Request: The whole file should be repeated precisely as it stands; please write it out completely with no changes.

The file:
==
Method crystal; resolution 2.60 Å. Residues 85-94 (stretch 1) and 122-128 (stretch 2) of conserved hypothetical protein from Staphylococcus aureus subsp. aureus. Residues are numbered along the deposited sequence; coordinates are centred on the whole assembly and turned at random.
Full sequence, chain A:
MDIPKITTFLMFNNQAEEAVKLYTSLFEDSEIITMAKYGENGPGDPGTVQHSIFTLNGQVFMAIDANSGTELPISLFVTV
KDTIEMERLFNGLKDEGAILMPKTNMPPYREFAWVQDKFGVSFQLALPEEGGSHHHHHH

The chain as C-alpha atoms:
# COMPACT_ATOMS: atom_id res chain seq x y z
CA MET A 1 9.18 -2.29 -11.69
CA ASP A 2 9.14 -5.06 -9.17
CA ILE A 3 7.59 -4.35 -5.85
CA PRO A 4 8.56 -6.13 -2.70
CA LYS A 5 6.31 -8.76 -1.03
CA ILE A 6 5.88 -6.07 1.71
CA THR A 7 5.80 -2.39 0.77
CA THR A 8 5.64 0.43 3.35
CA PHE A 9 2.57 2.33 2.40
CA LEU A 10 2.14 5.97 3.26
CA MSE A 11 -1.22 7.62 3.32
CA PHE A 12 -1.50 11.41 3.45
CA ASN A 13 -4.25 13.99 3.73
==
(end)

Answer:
Method crystal; resolution 2.60 Å. Residues 85-94 (stretch 1) and 122-128 (stretch 2) of conserved hypothetical protein from Staphylococcus aureus subsp. aureus. Residues are numbered along the deposited sequence; coordinates are centred on the whole assembly and turned at random.
Full sequence, chain A:
MDIPKITTFLMFNNQAEEAVKLYTSLFEDSEIITMAKYGENGPGDPGTVQHSIFTLNGQVFMAIDANSGTELPISLFVTV
KDTIEMERLFNGLKDEGAILMPKTNMPPYREFAWVQDKFGVSFQLALPEEGGSHHHHHH

The chain as C-alpha atoms:
# COMPACT_ATOMS: atom_id res chain seq x y z
CA MET A 1 9.18 -2.29 -11.69
CA ASP A 2 9.14 -5.06 -9.17
CA ILE A 3 7.59 -4.35 -5.85
CA PRO A 4 8.56 -6.13 -2.70
CA LYS A 5 6.31 -8.76 -1.03
CA ILE A 6 5.88 -6.07 1.71
CA THR A 7 5.80 -2.39 0.77
CA THR A 8 5.64 0.43 3.35
CA PHE A 9 2.57 2.33 2.40
CA LEU A 10 2.14 5.97 3.26
CA MSE A 11 -1.22 7.62 3.32
CA PHE A 12 -1.50 11.41 3.45
CA ASN A 13 -4.25 13.99 3.73